Mike Tyson wants to make it clear he isn’t simply a gun-for-hire.

The heavyweight legend has been helping trainer former UFC heavyweight champion Francis Ngannou for his Oct. 28 showdown against WBC champion Tyson Fury in Riyadh, Saudi Arabia. (Fury’s WBC belt, quizzically, will not be on the line.)

In a recent profile, Tyson insisted on making a distinction between being a trainer and a coach.

Tyson says he is Ngannou’s coach—not his trainer.

Some may call it a matter of semantics, but Tyson believes being a coach implies loyalty, whereas a trainer is simply a hired hand.

“I’m not a trainer. I’m a coach,” Tyson told GQ. “A trainer can be bought by anybody. ‘Train this guy. Hey, train this guy,’

“I’m a coach. I’m loyal to my guy. When he gets beat up, I feel the punches. When he’s hitting, knocking out a motherfucker, I feel the victory applause.”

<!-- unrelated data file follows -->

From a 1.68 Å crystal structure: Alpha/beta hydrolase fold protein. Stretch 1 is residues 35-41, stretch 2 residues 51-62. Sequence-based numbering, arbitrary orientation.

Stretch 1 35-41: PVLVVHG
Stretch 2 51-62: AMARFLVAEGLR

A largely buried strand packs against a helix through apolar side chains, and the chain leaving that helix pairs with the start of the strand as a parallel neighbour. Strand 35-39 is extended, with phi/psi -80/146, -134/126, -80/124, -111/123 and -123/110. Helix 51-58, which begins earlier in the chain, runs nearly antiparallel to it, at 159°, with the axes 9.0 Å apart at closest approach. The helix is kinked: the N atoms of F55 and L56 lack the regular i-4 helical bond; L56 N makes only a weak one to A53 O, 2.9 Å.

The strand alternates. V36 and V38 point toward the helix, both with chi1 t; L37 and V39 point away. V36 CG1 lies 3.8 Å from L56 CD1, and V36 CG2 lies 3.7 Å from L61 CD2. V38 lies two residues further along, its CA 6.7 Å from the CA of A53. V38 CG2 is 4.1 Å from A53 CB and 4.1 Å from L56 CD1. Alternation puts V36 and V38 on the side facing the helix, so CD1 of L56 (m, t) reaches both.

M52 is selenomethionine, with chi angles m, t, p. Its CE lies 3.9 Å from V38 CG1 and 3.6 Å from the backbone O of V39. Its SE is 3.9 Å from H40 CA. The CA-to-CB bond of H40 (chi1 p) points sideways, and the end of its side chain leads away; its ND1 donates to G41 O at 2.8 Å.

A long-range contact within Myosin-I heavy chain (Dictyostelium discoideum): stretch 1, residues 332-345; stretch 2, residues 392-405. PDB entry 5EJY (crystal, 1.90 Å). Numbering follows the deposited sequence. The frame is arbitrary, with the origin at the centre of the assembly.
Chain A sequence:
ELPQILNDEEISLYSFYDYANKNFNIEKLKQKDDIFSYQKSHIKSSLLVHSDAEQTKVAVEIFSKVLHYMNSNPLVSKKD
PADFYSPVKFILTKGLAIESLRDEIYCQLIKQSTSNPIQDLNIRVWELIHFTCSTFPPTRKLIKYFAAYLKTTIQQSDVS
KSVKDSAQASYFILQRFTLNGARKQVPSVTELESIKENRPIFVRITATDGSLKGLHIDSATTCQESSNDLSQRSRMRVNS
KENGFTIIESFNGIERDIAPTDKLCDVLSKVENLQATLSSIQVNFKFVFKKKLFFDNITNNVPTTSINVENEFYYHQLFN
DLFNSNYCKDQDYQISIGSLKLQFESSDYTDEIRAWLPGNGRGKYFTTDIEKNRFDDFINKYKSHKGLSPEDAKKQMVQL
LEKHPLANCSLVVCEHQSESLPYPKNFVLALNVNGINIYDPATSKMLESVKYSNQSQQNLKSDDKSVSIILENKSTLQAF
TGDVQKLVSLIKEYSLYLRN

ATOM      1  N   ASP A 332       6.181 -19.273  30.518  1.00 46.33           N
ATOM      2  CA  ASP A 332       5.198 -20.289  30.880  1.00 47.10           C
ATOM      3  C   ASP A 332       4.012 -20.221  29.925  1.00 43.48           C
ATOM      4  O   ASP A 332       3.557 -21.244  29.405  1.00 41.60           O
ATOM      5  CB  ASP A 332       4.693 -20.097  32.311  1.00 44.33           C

In the interview, Tyson revealed he has been offering Ngannou the same nuggets of wisdom that were proffered to him decades ago by Tyson’s famed trainer-psychologist, Cus D’Amato, whose orotund maxims have become part of prizefighting lore.

“I learned this from Cus: there’s nothing wrong with being afraid of somebody,” Tyson said. “Just never be intimidated. I explained to [Ngannou]: the fear is his friend.”

While Fury vs. Ngannous has been billed as a box office bonanza, it has been criticized for its relatively low merits as a legitimate prizefight; Ngannou, 37, has never fought in a professional boxing match before. Some sports books have Fury (33-0-1, 24 KOs) as high as a -1250 favorite.  

Should Fury, 35, come out victorious and relatively unscathed in the fight, he is projected to fight WBO, WBA, IBF champion Oleksandr Usyk for the undisputed heavyweight championship either in December or in January, also in Saudi Arabia.

Sean Nam is the author of Murder on Federal Street: Tyrone Everett, the Black Mafia, and the Last Golden Age of Philadelphia Boxing